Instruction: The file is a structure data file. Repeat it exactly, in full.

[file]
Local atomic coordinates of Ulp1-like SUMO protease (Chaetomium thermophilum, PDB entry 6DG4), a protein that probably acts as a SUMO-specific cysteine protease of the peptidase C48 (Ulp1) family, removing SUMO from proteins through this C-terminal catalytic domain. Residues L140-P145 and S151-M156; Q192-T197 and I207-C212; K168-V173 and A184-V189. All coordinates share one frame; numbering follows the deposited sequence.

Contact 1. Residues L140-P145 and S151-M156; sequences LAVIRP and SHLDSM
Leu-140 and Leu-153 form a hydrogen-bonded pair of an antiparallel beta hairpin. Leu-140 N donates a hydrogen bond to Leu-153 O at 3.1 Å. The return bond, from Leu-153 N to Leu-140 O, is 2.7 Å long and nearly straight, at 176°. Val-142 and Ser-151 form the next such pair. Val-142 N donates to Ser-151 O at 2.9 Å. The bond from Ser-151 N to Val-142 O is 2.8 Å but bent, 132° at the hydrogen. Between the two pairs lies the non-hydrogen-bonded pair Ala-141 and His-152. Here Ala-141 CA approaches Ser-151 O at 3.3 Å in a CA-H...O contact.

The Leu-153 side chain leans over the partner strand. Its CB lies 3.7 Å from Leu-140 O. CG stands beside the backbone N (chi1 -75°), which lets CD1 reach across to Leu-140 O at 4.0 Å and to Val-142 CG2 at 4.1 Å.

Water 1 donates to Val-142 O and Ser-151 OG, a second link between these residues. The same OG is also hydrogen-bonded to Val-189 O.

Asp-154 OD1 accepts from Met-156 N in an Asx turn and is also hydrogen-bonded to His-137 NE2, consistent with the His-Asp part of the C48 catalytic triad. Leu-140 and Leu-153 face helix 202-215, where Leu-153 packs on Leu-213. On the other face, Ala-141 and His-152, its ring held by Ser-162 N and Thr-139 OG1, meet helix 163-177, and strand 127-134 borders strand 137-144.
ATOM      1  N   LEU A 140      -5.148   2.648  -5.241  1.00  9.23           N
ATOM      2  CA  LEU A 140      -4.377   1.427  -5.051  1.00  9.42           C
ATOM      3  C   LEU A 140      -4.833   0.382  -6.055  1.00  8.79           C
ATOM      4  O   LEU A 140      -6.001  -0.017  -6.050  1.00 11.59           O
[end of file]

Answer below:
Local atomic coordinates of Ulp1-like SUMO protease (Chaetomium thermophilum, PDB entry 6DG4), a protein that probably acts as a SUMO-specific cysteine protease of the peptidase C48 (Ulp1) family, removing SUMO from proteins through this C-terminal catalytic domain. Residues L140-P145 and S151-M156; Q192-T197 and I207-C212; K168-V173 and A184-V189. All coordinates share one frame; numbering follows the deposited sequence.

Contact 1. Residues L140-P145 and S151-M156; sequences LAVIRP and SHLDSM
Leu-140 and Leu-153 form a hydrogen-bonded pair of an antiparallel beta hairpin. Leu-140 N donates a hydrogen bond to Leu-153 O at 3.1 Å. The return bond, from Leu-153 N to Leu-140 O, is 2.7 Å long and nearly straight, at 176°. Val-142 and Ser-151 form the next such pair. Val-142 N donates to Ser-151 O at 2.9 Å. The bond from Ser-151 N to Val-142 O is 2.8 Å but bent, 132° at the hydrogen. Between the two pairs lies the non-hydrogen-bonded pair Ala-141 and His-152. Here Ala-141 CA approaches Ser-151 O at 3.3 Å in a CA-H...O contact.

The Leu-153 side chain leans over the partner strand. Its CB lies 3.7 Å from Leu-140 O. CG stands beside the backbone N (chi1 -75°), which lets CD1 reach across to Leu-140 O at 4.0 Å and to Val-142 CG2 at 4.1 Å.

Water 1 donates to Val-142 O and Ser-151 OG, a second link between these residues. The same OG is also hydrogen-bonded to Val-189 O.

Asp-154 OD1 accepts from Met-156 N in an Asx turn and is also hydrogen-bonded to His-137 NE2, consistent with the His-Asp part of the C48 catalytic triad. Leu-140 and Leu-153 face helix 202-215, where Leu-153 packs on Leu-213. On the other face, Ala-141 and His-152, its ring held by Ser-162 N and Thr-139 OG1, meet helix 163-177, and strand 127-134 borders strand 137-144.
ATOM      1  N   LEU A 140      -5.148   2.648  -5.241  1.00  9.23           N
ATOM      2  CA  LEU A 140      -4.377   1.427  -5.051  1.00  9.42           C
ATOM      3  C   LEU A 140      -4.833   0.382  -6.055  1.00  8.79           C
ATOM      4  O   LEU A 140      -6.001  -0.017  -6.050  1.00 11.59           O